In English the words "barely" and "hardly have subtly different meanings sometimes.
"it is barely enough money for a bus ticket" (it IS enough to buy the ticket, but only just enough).
"It is hardly enough money for a bus ticket" (it is NOT enough money to buy the ticket, not by a long-shot).
"I barely saw him" (it was difficult to see him).
"I hardly saw him" (I didn't see him very often).
"He is barely walking" (he is walking, but with great difficulty).
"He is hardly walking" (he is not walking very often).
Sigh... it's difficult to think of examples because these words are only very subtly different; and one can probably argue a case for using either to mean the same thing.
Is there such a distinction between "barely" and "hardly" in German?
Going by the second sentence, I took it to mean that it is a fine way to speak as in "fine and dandy" meaning good, or appropriate, rather than the way a dandy would speak since "I seldom drink alcohol" is a perfectly good sentence (and translation).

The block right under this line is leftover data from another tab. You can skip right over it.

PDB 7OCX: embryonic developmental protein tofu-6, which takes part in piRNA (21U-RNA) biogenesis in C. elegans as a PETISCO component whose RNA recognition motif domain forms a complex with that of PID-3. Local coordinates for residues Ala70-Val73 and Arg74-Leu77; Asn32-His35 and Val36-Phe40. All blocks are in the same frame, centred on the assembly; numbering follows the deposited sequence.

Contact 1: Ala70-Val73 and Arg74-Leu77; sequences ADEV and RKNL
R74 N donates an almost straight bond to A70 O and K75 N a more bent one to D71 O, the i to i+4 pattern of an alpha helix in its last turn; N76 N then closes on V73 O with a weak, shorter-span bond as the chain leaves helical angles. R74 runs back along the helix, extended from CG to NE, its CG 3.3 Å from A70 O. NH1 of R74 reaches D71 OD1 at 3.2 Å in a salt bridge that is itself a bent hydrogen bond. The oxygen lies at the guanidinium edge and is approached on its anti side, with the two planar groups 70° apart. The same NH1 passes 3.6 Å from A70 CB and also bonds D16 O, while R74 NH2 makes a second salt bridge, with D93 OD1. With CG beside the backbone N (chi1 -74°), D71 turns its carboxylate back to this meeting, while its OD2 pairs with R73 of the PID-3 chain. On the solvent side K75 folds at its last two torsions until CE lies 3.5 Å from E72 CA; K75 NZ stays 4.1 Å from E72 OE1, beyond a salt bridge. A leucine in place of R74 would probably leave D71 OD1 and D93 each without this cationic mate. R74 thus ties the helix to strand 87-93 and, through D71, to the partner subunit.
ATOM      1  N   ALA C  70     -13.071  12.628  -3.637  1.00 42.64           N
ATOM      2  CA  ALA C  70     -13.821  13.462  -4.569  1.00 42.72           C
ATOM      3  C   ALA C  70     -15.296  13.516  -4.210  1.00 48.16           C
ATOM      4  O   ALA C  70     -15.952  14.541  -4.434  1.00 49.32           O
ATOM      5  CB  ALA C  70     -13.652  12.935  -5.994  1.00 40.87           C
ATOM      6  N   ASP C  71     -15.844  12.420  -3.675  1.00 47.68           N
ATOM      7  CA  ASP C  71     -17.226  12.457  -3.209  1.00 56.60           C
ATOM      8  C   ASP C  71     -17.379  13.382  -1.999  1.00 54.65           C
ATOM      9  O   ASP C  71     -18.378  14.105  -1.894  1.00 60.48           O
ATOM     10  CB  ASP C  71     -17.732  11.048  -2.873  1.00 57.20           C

Although, you could be right since the comment is ambiguous.
If "kaum" is more indicative of the extent to which the action is performed (e.g. like English scarcely, hardly, barely), and not the frequency with which the action is performed (e.g. like English seldom, rarely), then is "kaum" the best choice for a sentence like this? Because the English "I barely/hardly drink alcohol" sounds odd--does the German really mean something like "I can't hold my liquor very well"? In English, it seems a sentence like this would be more natural in having the speaking comment on the frequency e.g. "I seldom/rarely/almost never drink alcohol" (the "I hardly ever drink alcohol" is only OK because "hardly" modifies "ever," which is commenting on frequency).
Bothered me,too, even though English isn't my first language. By the way, you missed one more possible interpretation "..drink barely/hardly any alcohol".
Judging by my dictionaries, kaum definitely means the extent, quantity of the action or thing. It can also be used with verbs in the temporal "barely" meaning, like in "We had barely come in when Gary sent us back to do the groceries." I wonder if it is somehow understoof differently with objects.
barely/hardly , alcohol /liquor this is an especially poor sentence. if you drink alcohol you may be drinking stuff from the biology lab or a cleaning supply... liquor is alcoholic beverage. "I rarely drink" is what one would probably announce. But of course you do ingest liquids like water; you just meant nada with alcoholic content.